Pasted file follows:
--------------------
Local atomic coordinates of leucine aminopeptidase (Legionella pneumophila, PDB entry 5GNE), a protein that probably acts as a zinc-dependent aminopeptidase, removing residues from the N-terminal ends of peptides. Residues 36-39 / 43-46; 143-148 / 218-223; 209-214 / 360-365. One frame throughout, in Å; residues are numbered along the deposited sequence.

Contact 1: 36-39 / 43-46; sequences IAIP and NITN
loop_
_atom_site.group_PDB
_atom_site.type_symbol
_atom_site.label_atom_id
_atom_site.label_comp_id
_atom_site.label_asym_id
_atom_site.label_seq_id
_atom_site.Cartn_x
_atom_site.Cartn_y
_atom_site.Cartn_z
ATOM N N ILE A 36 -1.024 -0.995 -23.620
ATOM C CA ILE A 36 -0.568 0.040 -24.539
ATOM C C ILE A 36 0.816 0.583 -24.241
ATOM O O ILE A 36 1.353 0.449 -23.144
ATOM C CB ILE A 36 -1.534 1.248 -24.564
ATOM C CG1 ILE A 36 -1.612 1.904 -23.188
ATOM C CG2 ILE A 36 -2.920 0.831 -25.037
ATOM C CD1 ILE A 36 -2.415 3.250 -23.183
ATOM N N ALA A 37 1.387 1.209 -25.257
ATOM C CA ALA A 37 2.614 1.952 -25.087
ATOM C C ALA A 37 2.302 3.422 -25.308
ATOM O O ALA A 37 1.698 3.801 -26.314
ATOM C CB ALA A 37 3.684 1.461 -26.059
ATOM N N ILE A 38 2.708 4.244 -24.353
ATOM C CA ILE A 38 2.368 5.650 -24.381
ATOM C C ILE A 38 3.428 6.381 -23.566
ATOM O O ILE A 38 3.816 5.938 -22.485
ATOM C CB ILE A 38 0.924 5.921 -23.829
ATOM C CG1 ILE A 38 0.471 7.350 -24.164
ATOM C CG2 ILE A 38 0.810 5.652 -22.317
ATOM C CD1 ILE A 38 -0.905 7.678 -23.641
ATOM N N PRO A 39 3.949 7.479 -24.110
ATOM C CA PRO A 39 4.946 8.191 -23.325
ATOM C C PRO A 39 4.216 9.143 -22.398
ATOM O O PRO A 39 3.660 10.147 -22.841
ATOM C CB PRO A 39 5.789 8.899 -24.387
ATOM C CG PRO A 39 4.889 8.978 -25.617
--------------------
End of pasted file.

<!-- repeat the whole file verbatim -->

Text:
Local atomic coordinates of leucine aminopeptidase (Legionella pneumophila, PDB entry 5GNE), a protein that probably acts as a zinc-dependent aminopeptidase, removing residues from the N-terminal ends of peptides. Residues 36-39 / 43-46; 143-148 / 218-223; 209-214 / 360-365. One frame throughout, in Å; residues are numbered along the deposited sequence.

Contact 1: 36-39 / 43-46; sequences IAIP and NITN
loop_
_atom_site.group_PDB
_atom_site.type_symbol
_atom_site.label_atom_id
_atom_site.label_comp_id
_atom_site.label_asym_id
_atom_site.label_seq_id
_atom_site.Cartn_x
_atom_site.Cartn_y
_atom_site.Cartn_z
ATOM N N ILE A 36 -1.024 -0.995 -23.620
ATOM C CA ILE A 36 -0.568 0.040 -24.539
ATOM C C ILE A 36 0.816 0.583 -24.241
ATOM O O ILE A 36 1.353 0.449 -23.144
ATOM C CB ILE A 36 -1.534 1.248 -24.564
ATOM C CG1 ILE A 36 -1.612 1.904 -23.188
ATOM C CG2 ILE A 36 -2.920 0.831 -25.037
ATOM C CD1 ILE A 36 -2.415 3.250 -23.183
ATOM N N ALA A 37 1.387 1.209 -25.257
ATOM C CA ALA A 37 2.614 1.952 -25.087
ATOM C C ALA A 37 2.302 3.422 -25.308
ATOM O O ALA A 37 1.698 3.801 -26.314
ATOM C CB ALA A 37 3.684 1.461 -26.059
ATOM N N ILE A 38 2.708 4.244 -24.353
ATOM C CA ILE A 38 2.368 5.650 -24.381
ATOM C C ILE A 38 3.428 6.381 -23.566
ATOM O O ILE A 38 3.816 5.938 -22.485
ATOM C CB ILE A 38 0.924 5.921 -23.829
ATOM C CG1 ILE A 38 0.471 7.350 -24.164
ATOM C CG2 ILE A 38 0.810 5.652 -22.317
ATOM C CD1 ILE A 38 -0.905 7.678 -23.641
ATOM N N PRO A 39 3.949 7.479 -24.110
ATOM C CA PRO A 39 4.946 8.191 -23.325
ATOM C C PRO A 39 4.216 9.143 -22.398
ATOM O O PRO A 39 3.660 10.147 -22.841
ATOM C CB PRO A 39 5.789 8.899 -24.387
ATOM C CG PRO A 39 4.889 8.978 -25.617